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9 Popular But Unsafe Products
We know about the biggies - the bath seats and bicycle seats and baby walkers - but what about the other, newer and quite popular products that pop onto shelves daily? It can be months or even years before word gets out that they are unsafe. But a little common sense and some simple baby product education can help you spot an unsafe new product a mile away. Here are our least favorite new products threatening the safety of tiny ones everywhere.



Bumbo Baby Sitter

Bumbo We were the first (and only!) ones to warn of the danger of this unsafe seat. As soon as it came out. A seat with no straps for baby or the seat didn't sound like a good idea to us. You can't really feed baby in it, since it's only supposed to stay on the floor (and we don't think it's all that sanitary to lie on our stomachs on the floor to feed our babies). Babies are too little for food at this stage anyway. And inevitably, the product gives parents a false sense of security, and as a quick trip on YouTube will confirm, helpless babies were being perched precariously on counters, next to hot stoves, on high table tops and couches. And videotaped for fun. Go figure.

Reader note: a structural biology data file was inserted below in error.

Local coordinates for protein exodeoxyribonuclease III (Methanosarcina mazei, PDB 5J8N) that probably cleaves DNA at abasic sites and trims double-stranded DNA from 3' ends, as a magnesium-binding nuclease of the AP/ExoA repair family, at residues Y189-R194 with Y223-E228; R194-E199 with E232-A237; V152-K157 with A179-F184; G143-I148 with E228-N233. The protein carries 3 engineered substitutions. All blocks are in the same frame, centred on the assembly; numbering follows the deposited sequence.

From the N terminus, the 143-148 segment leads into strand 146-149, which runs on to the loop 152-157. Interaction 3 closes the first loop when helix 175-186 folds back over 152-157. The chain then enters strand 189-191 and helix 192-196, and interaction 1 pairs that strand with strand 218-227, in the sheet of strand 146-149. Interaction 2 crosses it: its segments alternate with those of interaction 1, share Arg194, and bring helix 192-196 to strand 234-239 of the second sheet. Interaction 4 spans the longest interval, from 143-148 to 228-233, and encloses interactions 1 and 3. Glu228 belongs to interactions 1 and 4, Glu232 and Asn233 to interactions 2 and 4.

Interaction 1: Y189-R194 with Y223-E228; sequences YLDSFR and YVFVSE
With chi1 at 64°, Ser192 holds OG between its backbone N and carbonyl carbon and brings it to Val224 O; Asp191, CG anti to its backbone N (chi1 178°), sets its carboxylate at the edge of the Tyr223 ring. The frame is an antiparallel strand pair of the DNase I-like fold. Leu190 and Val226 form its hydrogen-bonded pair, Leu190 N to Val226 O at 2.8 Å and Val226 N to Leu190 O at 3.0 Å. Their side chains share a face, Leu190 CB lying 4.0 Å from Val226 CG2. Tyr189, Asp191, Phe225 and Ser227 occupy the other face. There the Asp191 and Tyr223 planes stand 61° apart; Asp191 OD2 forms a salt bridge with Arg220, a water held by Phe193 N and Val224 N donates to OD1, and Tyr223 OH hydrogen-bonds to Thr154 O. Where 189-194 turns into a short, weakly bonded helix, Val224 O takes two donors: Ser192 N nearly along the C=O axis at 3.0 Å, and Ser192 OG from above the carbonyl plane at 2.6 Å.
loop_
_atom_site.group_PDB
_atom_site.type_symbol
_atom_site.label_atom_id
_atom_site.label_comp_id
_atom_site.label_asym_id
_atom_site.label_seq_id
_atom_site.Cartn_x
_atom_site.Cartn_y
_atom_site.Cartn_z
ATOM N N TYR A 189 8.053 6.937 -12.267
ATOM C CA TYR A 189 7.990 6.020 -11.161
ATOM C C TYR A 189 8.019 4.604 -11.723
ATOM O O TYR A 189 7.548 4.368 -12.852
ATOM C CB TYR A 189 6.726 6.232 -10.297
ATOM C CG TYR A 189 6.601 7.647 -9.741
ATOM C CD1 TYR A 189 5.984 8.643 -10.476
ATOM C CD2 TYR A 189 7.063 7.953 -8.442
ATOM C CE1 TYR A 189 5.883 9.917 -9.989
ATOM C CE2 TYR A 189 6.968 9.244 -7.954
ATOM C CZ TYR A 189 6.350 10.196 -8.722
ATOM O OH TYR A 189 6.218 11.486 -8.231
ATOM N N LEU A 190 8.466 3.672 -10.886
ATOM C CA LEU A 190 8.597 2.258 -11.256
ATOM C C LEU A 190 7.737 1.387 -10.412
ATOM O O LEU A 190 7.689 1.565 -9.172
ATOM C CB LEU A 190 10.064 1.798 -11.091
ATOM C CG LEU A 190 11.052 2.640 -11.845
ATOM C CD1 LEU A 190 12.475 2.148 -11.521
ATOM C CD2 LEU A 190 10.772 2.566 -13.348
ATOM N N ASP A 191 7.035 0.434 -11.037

Turns out the CDFC finally agreed with us, and after enough skull fractures were reported since babies can easily arch their back and pop right out of the Bumbo, the seats were finally recalled. Warning sticker or no, flat on the floor or no, your tiny baby still shouldn't be folded in half unnaturally and forced to sit up before they are ready.

To read our full review: /news/bumbo.php



Wipes Warmer

Wipes Warmer Thousands and thousands have been recalled for malfunctioning and causing fires in the most precious room in your house. Let's see why: an electrical box that heats up wet paper right next to our sleeping baby? Yeah, the danger in clear. So why are so many moms still buying them? Stop! Most of us live in cold climates and know all too well how tiny bums don't appreciate a freezing wipe. But God gave you 2 hands. Use them. Pressed together with a wipe in between for just a few seconds and your body heat will magically warm them: quickly, safely and for free!



Pacifier Tethers with any beads attached

Binky Holder Can you say choking hazard? You mean that attaching a string of small beads to my baby's shirt is a bad idea? Yeah, that's what we are saying. That string breaks and those beads are going straight in your baby's mouth. And a child can aspirate and die on a bead as small as 1/4 inch. Don't think a string will break? A string your baby tugs on all day? Want to risk it? We don't.



Teething Jewelry

Teething Jewelry.gif We are definitely thinking choking hazard here as well. Anything that small is not going in our babies' mouth unless it can be eaten (even if it's tied to a string). Also sets up a bad habit of allowing a baby to chew some of your jewelry, but not all. Six-month-olds can't tell the difference between your teething necklace and your 1-carat diamond solitaire. Bad news for all parties involved.




Graco SnugGlider Infant Car Swing